Chronically ill people enrolled in individual health plans sold on the Affordable Care Act insurance exchanges pay on average twice as much out-of-pocket for prescription drugs each year than people covered through their workplace, according to a study published Monday in the Health Affairs journal.
Patients with at least one chronic condition such as diabetes or asthma pay on average $621 out–of-pocket for prescription costs on the popular, mid-priced silver exchange plans compared to $304 for those with employer coverage, researchers at Emory University in Atlanta found.
The findings draw more attention to rising drug costs, now a hot button topic in the run-up to the 2016 presidential campaign.
An important reason why people on exchange plans pay more is they often must meet a deductible before their insurance coverage kicks in, the study said. Employer-sponsored plans usually exempt prescription drugs from their deductibles, but they still may have stiff co-pays.
As a result, the study said, patients in the most-popular silver plans pay 46 percent of their total drug spending on average, compared to 20 percent for patients in typical employer-sponsored plans.
Kenneth Thorpe, the study’s lead author and chair of the health policy department at Emory, said the report underscores the need for people to consider more than the premium when they compare health plans on an exchange. Health plans have been shifting more drug costs to consumers in part to hold down monthly premiums, he said. But studies have shown most people choose their health plan because it has the lowest premium.
The risk of higher cost sharing for people with a chronic disease, Thorpe said, is that they won’t fill or renew prescriptions, leaving them sicker and in need of costly hospital care.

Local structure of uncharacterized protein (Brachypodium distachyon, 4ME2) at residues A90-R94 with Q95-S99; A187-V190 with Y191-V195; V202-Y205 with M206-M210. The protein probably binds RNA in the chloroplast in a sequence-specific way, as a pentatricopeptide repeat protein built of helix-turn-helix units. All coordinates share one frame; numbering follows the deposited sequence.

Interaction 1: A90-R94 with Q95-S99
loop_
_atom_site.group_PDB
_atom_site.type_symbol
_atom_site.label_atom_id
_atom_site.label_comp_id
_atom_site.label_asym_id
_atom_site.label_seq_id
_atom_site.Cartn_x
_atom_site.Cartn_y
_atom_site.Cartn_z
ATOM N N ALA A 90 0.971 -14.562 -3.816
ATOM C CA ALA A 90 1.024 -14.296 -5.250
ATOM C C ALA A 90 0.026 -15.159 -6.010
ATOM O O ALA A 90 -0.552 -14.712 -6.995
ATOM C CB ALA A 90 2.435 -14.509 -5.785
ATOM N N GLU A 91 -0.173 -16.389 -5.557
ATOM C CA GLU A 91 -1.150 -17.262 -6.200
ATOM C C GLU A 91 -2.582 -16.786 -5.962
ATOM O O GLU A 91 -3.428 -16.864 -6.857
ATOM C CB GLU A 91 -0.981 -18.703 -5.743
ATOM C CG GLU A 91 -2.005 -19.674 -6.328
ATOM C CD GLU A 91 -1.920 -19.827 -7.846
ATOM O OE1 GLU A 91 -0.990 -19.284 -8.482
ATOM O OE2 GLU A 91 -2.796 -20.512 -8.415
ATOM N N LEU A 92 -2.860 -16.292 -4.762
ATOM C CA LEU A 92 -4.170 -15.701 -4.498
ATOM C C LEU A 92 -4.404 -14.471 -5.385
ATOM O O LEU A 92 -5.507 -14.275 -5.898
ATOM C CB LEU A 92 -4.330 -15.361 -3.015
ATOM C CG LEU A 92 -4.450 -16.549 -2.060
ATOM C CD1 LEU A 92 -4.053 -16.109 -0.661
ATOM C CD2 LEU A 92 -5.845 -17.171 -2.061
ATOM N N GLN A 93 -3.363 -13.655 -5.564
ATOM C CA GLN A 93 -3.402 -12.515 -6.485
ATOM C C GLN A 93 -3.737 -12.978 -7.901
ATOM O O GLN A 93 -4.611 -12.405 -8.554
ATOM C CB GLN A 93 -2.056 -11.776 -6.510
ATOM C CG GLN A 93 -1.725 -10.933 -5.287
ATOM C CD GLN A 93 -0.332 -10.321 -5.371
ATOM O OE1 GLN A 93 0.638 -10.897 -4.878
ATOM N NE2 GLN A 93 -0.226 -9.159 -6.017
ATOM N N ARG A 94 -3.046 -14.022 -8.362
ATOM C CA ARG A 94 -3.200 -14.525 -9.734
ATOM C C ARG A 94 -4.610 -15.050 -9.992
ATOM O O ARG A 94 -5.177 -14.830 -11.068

Insurers are required by law to offer many proven preventive services such as mammograms and colonoscopies without any cost sharing. The same should apply to prescription drugs known to prevent illnesses, such as Metformin for diabetics, Thorpe said. Health plans are shortsighted in saving money on drug costs by shifting expenses to consumers, he said. “It’s penny wise and pound foolish,” Thorpe added.
The researchers said that their analysis did not take into account the subsidies to help cover cost sharing available to many lower income people who buy silver level plans. The study noted most people on employer-sponsored plans would have incomes too high to be eligible for the subsidies if they switched to getting a plan on the exchange.
Larry Levitt, a senior vice president of the Kaiser Family Foundation, said comparing employer-sponsored plans to those sold on exchanges has limited value because employer plans typically offer more generous benefits than the silver plans in the marketplaces, and employer plans also have higher premiums.
Some insurance exchanges this fall plan to offer software that allows comparisons of health plans’ costs based on consumers’ health status. The federal government has offered that ability for private Medicare drug and health plans for over a decade.
Cori Uccello, a senior health fellow at the American Academy of Actuaries, said health plans are shifting more costs to policyholders to manage their increased drug spending, which is rising faster than overall medical spending.
Mila Kofman, executive director of the Washington, D.C., health exchange, said officials there have been watching to make sure plans are not discriminating against sicker consumers — such as those with HIV– by putting all their drugs in the highest tier for out-of-pocket spending. Four Florida insurers agreed to lower their rates for HIV drugs after AIDS activists filed lawsuits last year accusing them of discrimination by making those drugs too expensive.
This story has been updated to reflect the study’s explanation for not including the effects of subsidies.